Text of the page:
For the fourth straight year, employers across the state could have to pay more for their workers' compensation insurance.
Insurers are seeking a 1 percent increase in the insurance that employers purchase to cover on-the-job injuries. The main cause for the increase is that medical costs are outpacing declines in other expenses.
If state regulators approve the rate hike, it would go into effect Jan. 1.
Insurance Commissioner Kevin McCarty's office stressed that even if the hike is granted, workers' compensation rates will still have dropped by nearly 56 percent from where they were a decade ago.
In 2003, the Legislature passed a law aimed at reducing rates through provisions that include a limit on fees paid to lawyers for injured workers.
Earlier this year, state legislators passed a measure that capped how much doctors can get paid for prescribing certain drugs used by injured workers.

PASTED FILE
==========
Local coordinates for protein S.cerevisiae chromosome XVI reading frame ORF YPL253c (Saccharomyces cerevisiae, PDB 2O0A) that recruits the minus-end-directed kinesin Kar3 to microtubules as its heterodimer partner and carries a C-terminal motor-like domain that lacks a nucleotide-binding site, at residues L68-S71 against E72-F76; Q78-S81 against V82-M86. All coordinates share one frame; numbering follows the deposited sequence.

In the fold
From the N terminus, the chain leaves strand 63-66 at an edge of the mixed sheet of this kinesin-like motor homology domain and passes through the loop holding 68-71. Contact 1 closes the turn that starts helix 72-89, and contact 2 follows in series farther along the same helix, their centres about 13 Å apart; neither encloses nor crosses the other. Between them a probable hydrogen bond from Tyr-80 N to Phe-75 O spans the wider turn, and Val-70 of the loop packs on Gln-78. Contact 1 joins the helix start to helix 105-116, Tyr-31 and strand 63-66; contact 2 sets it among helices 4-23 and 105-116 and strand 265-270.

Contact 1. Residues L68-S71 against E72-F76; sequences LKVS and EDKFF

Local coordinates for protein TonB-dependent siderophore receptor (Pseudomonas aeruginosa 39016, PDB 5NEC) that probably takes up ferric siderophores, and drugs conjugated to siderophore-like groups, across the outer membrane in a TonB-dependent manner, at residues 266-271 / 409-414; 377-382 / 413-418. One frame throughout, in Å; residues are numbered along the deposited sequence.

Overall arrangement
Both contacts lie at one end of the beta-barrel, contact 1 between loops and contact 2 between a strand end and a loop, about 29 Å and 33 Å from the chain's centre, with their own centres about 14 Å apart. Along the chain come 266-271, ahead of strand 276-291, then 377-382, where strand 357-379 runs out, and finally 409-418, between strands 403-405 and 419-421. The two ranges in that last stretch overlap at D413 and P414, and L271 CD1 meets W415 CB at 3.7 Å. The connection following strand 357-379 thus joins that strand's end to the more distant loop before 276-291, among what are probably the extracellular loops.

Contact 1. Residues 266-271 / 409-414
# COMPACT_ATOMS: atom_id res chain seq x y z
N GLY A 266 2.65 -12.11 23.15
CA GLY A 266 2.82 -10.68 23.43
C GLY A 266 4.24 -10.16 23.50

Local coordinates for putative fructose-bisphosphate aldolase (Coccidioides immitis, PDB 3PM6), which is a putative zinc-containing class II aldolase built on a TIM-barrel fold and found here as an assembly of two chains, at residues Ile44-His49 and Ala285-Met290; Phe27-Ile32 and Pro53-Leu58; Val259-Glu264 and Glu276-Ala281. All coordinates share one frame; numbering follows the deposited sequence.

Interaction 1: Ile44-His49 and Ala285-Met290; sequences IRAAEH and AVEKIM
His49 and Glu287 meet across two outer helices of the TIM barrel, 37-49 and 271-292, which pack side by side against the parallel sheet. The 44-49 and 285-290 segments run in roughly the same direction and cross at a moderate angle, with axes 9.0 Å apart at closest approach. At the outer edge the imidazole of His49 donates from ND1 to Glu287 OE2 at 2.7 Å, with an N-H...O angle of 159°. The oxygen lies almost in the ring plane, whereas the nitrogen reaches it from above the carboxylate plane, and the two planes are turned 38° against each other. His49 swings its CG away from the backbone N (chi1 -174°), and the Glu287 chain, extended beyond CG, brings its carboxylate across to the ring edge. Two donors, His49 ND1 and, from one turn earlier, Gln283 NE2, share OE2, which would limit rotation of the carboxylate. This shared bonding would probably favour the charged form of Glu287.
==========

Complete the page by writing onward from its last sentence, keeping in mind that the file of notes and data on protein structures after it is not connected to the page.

McCarty's office said that savings from the drug rate cap took effect this summer and that those savings are reflected in the rate hike proposal.
This year's proposed 1 percent increase is much smaller than those proposed for the past two years.
But in a news release, the Office of Insurance Regulation said it would propose legislation for the 2014 session that would attempt to lower costs even further.
The rate hike proposal was submitted this week by the National Council on Compensation Insurance. The council is a rating and data collection agency owned by insurance companies. It submits rate filings on their behalf.
A public hearing will be held on the proposal in October.